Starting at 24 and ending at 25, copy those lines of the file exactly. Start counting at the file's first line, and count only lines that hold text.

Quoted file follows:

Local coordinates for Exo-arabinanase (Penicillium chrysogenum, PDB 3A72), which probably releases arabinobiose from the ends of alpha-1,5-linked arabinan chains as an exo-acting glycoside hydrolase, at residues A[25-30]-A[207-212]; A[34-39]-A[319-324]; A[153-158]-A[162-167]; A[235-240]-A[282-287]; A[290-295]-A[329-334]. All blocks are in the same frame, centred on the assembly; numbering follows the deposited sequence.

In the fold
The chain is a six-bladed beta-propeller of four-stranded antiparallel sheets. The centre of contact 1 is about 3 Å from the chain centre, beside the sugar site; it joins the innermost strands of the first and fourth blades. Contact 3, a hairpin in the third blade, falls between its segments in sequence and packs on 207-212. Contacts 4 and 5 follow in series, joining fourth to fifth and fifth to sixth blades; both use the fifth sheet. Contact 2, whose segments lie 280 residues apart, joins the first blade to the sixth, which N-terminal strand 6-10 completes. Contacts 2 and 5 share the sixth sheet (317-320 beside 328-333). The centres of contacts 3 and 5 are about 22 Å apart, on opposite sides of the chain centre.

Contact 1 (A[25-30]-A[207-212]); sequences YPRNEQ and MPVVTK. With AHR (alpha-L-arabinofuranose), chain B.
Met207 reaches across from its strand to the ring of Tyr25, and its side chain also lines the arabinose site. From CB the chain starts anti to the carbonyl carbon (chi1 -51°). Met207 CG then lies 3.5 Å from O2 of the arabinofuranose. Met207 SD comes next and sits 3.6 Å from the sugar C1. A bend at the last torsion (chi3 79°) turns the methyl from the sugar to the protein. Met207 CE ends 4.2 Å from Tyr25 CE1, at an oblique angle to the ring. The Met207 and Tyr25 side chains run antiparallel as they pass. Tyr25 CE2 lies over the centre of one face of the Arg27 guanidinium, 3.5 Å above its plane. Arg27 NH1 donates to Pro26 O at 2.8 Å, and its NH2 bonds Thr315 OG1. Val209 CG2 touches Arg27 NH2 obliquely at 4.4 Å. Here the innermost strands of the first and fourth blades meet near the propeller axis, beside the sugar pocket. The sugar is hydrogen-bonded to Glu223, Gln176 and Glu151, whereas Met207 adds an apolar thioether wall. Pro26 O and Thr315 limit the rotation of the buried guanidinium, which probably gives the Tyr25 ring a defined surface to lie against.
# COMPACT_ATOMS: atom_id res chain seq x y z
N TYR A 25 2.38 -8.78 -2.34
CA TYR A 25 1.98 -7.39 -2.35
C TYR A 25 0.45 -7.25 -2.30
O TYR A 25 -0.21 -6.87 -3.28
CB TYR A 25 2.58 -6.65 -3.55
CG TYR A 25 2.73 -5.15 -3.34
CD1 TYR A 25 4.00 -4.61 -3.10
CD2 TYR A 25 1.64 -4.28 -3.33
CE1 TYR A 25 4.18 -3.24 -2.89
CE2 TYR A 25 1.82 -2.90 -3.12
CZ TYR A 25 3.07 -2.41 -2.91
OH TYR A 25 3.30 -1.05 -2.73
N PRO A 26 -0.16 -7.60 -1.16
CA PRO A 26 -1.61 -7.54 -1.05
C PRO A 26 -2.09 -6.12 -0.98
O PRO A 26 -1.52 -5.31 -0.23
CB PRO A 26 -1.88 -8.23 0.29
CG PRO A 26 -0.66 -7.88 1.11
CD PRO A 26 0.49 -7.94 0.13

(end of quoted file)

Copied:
CG PRO A 26 -0.66 -7.88 1.11
CD PRO A 26 0.49 -7.94 0.13